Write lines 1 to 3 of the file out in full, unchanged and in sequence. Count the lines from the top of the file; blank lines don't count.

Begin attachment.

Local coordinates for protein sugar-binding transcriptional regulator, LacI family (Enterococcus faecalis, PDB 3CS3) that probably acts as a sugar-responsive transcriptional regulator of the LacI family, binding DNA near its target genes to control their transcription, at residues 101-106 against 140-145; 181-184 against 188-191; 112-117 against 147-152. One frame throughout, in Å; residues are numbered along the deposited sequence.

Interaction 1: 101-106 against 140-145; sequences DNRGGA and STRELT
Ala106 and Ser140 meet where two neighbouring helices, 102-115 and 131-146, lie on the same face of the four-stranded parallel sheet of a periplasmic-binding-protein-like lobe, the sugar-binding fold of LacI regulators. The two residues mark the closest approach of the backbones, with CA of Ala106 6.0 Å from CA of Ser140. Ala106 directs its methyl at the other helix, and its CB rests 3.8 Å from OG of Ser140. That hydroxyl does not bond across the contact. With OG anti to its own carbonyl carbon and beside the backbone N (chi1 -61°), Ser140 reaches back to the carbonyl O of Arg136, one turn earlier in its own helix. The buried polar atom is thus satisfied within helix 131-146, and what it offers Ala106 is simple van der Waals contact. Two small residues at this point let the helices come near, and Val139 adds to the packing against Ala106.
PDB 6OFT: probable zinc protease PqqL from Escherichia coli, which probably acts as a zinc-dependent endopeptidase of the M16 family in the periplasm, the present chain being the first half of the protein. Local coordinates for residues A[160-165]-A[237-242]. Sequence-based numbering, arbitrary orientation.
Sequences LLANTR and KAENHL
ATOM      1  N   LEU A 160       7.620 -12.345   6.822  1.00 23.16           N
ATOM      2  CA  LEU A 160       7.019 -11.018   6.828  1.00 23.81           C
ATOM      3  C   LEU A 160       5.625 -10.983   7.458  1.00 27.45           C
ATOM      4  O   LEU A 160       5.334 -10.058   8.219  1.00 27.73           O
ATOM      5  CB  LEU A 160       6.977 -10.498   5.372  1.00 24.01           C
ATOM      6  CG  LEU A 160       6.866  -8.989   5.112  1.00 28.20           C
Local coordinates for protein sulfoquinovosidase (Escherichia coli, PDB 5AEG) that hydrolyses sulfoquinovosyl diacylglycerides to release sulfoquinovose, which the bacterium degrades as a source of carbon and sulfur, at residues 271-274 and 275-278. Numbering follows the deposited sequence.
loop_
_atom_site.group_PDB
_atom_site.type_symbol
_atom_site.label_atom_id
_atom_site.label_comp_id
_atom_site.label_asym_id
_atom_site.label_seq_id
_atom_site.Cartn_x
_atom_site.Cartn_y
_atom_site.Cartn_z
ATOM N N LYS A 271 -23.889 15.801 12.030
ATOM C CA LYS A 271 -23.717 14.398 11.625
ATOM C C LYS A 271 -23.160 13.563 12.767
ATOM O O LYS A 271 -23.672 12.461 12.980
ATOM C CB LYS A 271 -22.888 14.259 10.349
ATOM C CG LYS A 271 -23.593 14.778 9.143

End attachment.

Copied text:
Local coordinates for protein sugar-binding transcriptional regulator, LacI family (Enterococcus faecalis, PDB 3CS3) that probably acts as a sugar-responsive transcriptional regulator of the LacI family, binding DNA near its target genes to control their transcription, at residues 101-106 against 140-145; 181-184 against 188-191; 112-117 against 147-152. One frame throughout, in Å; residues are numbered along the deposited sequence.

Interaction 1: 101-106 against 140-145; sequences DNRGGA and STRELT
Ala106 and Ser140 meet where two neighbouring helices, 102-115 and 131-146, lie on the same face of the four-stranded parallel sheet of a periplasmic-binding-protein-like lobe, the sugar-binding fold of LacI regulators. The two residues mark the closest approach of the backbones, with CA of Ala106 6.0 Å from CA of Ser140. Ala106 directs its methyl at the other helix, and its CB rests 3.8 Å from OG of Ser140. That hydroxyl does not bond across the contact. With OG anti to its own carbonyl carbon and beside the backbone N (chi1 -61°), Ser140 reaches back to the carbonyl O of Arg136, one turn earlier in its own helix. The buried polar atom is thus satisfied within helix 131-146, and what it offers Ala106 is simple van der Waals contact. Two small residues at this point let the helices come near, and Val139 adds to the packing against Ala106.